Every individual experiences sadness, hopelessness, low interest, etc. at some point in their lives due to certain circumstances or sometimes for no reason at all. However, if these symptoms persist for a longer period then it could be a sign of depression.
Depression is defined as a two-week period in which an individual experiences at least five (or more) of the following symptoms:
- Depressed mood (including sadness, tearfulness, etc.)
- Loss of interest or pleasure (including sexual, social and professional areas)
- Significant weight loss or weight gain
- Insomnia or hypersomnia
- Psychomotor agitation (excessive restlessness or feeling very slowed down)
- Fatigue or loss of energy
- Feelings of worthlessness and guilt
- Inability to think, concentrate or pay attention
- Recurrent thoughts of death and suicidal ideation
Depression is common and affects one in every six individuals. If not taken seriously, the symptoms can last for weeks and months affecting ones personal and professional lives. It can also affect their ability to perform daily functions including doing home chores, personal hygiene, etc.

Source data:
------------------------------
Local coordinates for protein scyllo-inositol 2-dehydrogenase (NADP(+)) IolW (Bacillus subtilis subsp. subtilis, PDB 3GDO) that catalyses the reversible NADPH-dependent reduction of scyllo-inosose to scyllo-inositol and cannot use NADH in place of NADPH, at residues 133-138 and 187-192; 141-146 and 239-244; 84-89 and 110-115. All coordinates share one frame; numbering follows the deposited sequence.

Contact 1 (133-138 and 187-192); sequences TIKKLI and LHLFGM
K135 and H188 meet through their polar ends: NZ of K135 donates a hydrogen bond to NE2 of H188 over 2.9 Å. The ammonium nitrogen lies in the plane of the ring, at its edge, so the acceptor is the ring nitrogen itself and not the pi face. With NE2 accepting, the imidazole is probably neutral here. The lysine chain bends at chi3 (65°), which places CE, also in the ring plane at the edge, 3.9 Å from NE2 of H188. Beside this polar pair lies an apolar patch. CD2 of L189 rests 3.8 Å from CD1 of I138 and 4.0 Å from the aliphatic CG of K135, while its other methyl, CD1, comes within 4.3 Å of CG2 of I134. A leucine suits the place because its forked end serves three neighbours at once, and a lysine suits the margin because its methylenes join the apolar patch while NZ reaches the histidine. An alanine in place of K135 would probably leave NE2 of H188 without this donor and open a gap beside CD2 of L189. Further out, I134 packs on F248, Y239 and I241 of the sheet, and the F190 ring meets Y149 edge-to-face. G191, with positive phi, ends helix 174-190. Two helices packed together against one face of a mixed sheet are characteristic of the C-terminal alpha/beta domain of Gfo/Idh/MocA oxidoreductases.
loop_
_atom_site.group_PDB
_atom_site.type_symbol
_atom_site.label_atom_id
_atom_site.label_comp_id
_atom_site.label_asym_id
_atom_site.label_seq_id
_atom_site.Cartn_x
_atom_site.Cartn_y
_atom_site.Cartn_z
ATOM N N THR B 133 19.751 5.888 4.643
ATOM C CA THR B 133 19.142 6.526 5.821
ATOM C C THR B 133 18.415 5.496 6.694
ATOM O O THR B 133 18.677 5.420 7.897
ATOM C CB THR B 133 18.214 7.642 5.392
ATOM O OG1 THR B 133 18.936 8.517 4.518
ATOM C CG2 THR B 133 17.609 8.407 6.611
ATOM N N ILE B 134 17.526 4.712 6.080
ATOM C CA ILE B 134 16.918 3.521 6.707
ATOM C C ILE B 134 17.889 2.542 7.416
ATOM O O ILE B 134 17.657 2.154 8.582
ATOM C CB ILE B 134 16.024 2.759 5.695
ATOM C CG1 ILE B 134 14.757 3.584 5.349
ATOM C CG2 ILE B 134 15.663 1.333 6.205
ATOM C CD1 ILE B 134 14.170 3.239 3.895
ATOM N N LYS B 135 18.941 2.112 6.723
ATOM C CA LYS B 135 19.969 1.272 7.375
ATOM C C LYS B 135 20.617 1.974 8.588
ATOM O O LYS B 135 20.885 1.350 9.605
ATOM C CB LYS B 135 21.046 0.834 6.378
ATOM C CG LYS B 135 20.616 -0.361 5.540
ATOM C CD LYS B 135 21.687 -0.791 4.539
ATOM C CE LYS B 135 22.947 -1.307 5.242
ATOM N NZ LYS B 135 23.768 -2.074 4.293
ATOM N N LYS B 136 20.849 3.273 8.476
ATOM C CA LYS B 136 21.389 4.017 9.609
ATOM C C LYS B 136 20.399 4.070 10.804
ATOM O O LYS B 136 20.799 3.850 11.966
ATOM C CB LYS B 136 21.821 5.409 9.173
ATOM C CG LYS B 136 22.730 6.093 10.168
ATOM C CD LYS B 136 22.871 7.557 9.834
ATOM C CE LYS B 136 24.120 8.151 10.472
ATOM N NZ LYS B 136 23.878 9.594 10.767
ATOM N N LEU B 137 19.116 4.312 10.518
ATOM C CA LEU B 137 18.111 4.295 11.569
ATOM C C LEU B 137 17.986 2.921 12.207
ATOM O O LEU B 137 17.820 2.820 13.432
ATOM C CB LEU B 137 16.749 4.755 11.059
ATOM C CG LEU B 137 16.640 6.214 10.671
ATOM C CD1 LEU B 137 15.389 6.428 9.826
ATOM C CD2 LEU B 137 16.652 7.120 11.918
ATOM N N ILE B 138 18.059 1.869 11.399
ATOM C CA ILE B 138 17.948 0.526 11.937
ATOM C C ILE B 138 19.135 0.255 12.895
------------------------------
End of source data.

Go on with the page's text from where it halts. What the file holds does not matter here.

Counselling will therefore help the client process and understand the underlying causes of their depression by exploring their thoughts, beliefs, feelings and behaviours that are contributing towards their low mood. By using various techniques from cognitive behavioural therapy, the therapist will provide the client a secure environment where they will set realistic goals and work towards reducing their sadness by practicing various cognitive strategies and behavioural interventions. The therapist would challenge their irrational thoughts, beliefs, and thinking styles in order to help them understand themselves better. They together would also form effective coping strategies that would be beneficial for them not only for their current problem but also in the long term during other stressors.